Don't Fence Me In

For 16 days this month, New York is home to Christo and Jeanne-Claude's self-proclaimed "The Gateslife." They assure us their work is neither land art, environmental sculpture, nor a conceptual piece, and have stated, "There is no why, and it doesn't mean anything. It is only a work of art."

So we asked, What does The Gates, Central Park, New York, 1979-2005 mean to you?


imageMAYA BODINGER, finance [Manhattan]; JESSICA SINDLER, publishing [Manhattan]; LUCY HEBERT, pollster [Washington, D.C.]

JS: The fact that people are talking about it and to each other—that's huge. MB: It raises a certain awareness. People who had no idea who these artists were find out that it's in their city, and they learn a little bit more about the art world than they normally would. LH: Yeah, 'cause a lot of people will go to a museum and be like, ya know, they'll just say, like, "Oh, well this is an accepted artwork, so I'm gonna, like, pay homage to it," as opposed to this where it's more accessible, and it's not part of the canon [laughs], which is what, ya know [laughs], contemporary art is all about, or postmodernism [laughs]. So, yeah, that word has to come in . . .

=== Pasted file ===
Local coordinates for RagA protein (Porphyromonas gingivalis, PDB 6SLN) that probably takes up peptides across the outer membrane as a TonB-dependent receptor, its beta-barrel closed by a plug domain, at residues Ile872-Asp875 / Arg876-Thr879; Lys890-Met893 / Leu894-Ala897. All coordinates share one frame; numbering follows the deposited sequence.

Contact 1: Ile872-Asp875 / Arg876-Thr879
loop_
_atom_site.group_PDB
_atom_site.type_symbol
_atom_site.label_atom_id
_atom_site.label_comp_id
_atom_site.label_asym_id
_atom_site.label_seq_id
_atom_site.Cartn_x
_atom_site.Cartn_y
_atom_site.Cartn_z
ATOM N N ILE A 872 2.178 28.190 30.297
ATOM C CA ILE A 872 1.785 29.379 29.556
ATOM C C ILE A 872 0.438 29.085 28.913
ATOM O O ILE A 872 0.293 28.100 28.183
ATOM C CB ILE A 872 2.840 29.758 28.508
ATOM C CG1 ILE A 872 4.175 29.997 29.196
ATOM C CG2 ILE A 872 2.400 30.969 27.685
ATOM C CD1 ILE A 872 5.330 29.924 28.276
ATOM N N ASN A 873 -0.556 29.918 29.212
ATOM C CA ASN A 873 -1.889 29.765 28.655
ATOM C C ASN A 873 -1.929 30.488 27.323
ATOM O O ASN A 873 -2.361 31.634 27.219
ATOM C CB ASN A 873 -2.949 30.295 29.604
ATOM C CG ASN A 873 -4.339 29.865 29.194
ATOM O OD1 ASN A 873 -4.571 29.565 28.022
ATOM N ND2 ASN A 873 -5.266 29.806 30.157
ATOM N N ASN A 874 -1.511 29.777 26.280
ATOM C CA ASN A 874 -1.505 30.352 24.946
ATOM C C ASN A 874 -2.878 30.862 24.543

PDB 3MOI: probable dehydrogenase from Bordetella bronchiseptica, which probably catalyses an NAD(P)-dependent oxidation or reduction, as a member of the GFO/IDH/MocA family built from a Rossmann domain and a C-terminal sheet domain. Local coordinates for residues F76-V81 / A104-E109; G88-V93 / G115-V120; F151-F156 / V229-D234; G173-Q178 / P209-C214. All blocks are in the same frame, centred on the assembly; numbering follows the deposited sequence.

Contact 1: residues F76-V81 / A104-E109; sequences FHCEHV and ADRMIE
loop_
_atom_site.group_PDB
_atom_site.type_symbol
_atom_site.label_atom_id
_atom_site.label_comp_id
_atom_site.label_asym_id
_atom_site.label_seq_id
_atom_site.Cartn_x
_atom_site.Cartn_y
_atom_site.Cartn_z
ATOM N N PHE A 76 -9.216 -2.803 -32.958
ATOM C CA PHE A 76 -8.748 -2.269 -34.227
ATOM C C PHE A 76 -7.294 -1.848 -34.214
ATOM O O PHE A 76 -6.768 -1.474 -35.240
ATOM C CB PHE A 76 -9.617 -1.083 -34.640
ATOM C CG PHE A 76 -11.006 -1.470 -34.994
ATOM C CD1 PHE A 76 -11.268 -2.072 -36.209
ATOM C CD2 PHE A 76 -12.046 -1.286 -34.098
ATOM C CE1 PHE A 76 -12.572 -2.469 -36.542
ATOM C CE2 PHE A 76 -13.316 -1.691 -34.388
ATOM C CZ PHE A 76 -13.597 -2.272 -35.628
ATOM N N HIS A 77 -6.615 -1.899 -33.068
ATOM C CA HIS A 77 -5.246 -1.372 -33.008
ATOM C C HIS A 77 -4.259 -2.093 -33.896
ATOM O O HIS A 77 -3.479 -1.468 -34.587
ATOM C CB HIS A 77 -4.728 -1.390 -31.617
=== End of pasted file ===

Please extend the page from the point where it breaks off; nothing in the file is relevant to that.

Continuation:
imageMANNY KUMAR, hairdresser [Connecticut]

Vibrancy. Just vibrancy.


imageMELINDA MLINAC, attorney [Manhattan]; LUCY & AVA WOYCHUK-MLINAC, students [Manhattan]

AWM: It looks like the park is under construction. MM: I've always liked Christo, and I loved those great hot pink mountains, but this color is too utilitarian. Otherwise, the concept is lovely. Under all this, today, we feel regal. LWM: It's really cool, but if it was a different color, it'd be better 'cause it looks trafficky.


imageGRACE ANGKASA, artist [Manhattan]; INA ANGKASA BRENNAN, student [Manhattan];

IAB: It makes me feel like a picture. Like I'm in a picture. GA: It does feel like we're inside the art! To be here so many times without it, now it seems like it's framing the park. It's framing the trees and the people going in and out of the color. It's exciting to be inside a color. I guess they're right; there really is no meaning to it; it's just how you feel about it. IAB: And in it!


imageGREG MAYS, consultant [Queens]; DOUG MAYS, student [Queens]

GM:[They] knew this city needed something that would really bring people together. I know they've been planning for 25 years, but this time is particularly appropriate. And what better way to bring people together than for no reason at all?! DM: [shrugs]

 
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